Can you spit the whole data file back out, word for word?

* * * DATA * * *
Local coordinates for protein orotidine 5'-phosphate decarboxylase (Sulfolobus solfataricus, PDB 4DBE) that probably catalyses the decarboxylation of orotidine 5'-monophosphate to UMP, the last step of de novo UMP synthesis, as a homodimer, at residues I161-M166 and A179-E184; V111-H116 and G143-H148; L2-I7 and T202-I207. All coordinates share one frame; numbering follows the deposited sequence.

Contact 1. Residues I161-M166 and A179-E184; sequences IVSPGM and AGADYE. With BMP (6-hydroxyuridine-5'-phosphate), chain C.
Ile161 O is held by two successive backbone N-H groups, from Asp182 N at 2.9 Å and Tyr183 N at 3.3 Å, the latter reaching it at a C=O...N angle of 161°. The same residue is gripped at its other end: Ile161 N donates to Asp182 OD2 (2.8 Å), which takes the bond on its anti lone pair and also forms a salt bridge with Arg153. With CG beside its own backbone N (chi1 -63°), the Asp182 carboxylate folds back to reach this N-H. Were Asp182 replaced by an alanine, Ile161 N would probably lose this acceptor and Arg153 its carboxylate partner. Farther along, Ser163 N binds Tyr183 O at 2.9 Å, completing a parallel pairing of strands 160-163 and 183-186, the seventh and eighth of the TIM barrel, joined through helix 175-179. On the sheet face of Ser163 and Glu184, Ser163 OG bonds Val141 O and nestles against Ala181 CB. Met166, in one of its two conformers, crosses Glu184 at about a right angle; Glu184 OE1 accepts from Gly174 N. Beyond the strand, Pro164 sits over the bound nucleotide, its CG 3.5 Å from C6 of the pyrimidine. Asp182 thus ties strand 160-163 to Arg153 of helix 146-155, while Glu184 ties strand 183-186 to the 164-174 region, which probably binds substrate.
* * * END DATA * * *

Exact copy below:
Local coordinates for protein orotidine 5'-phosphate decarboxylase (Sulfolobus solfataricus, PDB 4DBE) that probably catalyses the decarboxylation of orotidine 5'-monophosphate to UMP, the last step of de novo UMP synthesis, as a homodimer, at residues I161-M166 and A179-E184; V111-H116 and G143-H148; L2-I7 and T202-I207. All coordinates share one frame; numbering follows the deposited sequence.

Contact 1. Residues I161-M166 and A179-E184; sequences IVSPGM and AGADYE. With BMP (6-hydroxyuridine-5'-phosphate), chain C.
Ile161 O is held by two successive backbone N-H groups, from Asp182 N at 2.9 Å and Tyr183 N at 3.3 Å, the latter reaching it at a C=O...N angle of 161°. The same residue is gripped at its other end: Ile161 N donates to Asp182 OD2 (2.8 Å), which takes the bond on its anti lone pair and also forms a salt bridge with Arg153. With CG beside its own backbone N (chi1 -63°), the Asp182 carboxylate folds back to reach this N-H. Were Asp182 replaced by an alanine, Ile161 N would probably lose this acceptor and Arg153 its carboxylate partner. Farther along, Ser163 N binds Tyr183 O at 2.9 Å, completing a parallel pairing of strands 160-163 and 183-186, the seventh and eighth of the TIM barrel, joined through helix 175-179. On the sheet face of Ser163 and Glu184, Ser163 OG bonds Val141 O and nestles against Ala181 CB. Met166, in one of its two conformers, crosses Glu184 at about a right angle; Glu184 OE1 accepts from Gly174 N. Beyond the strand, Pro164 sits over the bound nucleotide, its CG 3.5 Å from C6 of the pyrimidine. Asp182 thus ties strand 160-163 to Arg153 of helix 146-155, while Glu184 ties strand 183-186 to the 164-174 region, which probably binds substrate.